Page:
Wednesday, January 22, 2014

The capitalist logic

Half a century after agricultural productivity surged in Asia, eastern Europe and Latin America, with cereal yields jumping from 1 tonne a hectare in 1960 to more than 3 tonnes last year, Africa has yet to see a serious increase in production. Cereal yields in sub-Saharan countries have risen to only 1.3 tonnes per hectare, up from 0.8 tonnes.

Throughout the 1980s and 1990s, productivity in African farming failed to keep pace with population growth. Any increases reflected bringing more land under cultivation rather than increasing yields. As a result, domestic food production per capita fell, forcing African countries to rely on imports, and spend billions of US dollars each year buying commodities such as wheat, sugar and rice from international trading houses.  The over-reliance on food imports put countries against the wall once wholesale prices surged. The 2007-08 food crisis – the first in three decades – which saw record prices for rice and wheat, triggered riots in several African countries, including protests in Nigeria and Senegal.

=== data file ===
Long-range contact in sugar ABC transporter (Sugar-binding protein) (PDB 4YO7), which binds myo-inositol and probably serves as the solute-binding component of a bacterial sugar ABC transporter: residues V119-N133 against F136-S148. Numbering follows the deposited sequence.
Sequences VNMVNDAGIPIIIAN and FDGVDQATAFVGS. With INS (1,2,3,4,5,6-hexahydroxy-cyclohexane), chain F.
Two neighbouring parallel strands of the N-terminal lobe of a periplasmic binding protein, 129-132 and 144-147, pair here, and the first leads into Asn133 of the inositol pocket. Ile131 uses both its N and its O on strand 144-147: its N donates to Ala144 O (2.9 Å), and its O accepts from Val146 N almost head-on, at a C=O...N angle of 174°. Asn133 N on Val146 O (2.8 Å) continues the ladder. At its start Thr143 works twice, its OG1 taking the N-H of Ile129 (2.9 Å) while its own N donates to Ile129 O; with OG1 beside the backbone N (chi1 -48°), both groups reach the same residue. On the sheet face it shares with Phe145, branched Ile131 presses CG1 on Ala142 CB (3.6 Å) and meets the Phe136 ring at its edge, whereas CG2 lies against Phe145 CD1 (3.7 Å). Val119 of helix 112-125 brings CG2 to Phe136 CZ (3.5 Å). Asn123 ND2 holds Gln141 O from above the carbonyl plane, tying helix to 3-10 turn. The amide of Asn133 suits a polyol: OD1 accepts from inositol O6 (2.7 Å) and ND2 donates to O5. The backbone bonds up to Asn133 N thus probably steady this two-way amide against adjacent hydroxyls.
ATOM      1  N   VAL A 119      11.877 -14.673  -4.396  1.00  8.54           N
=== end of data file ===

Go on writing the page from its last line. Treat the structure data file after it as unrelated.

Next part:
Akinwumi Adesina, Nigeria’s agriculture minister, told an audience: “Nigeria was food self-sufficient in the 1960s and well-known for its global position in major agricultural commodities.” Then something changed. “We found oil and became too dependent on it. Nigeria soon became a net food importer, spending on average $11bn a year on wheat, rice, sugar and fish alone.”

No comments: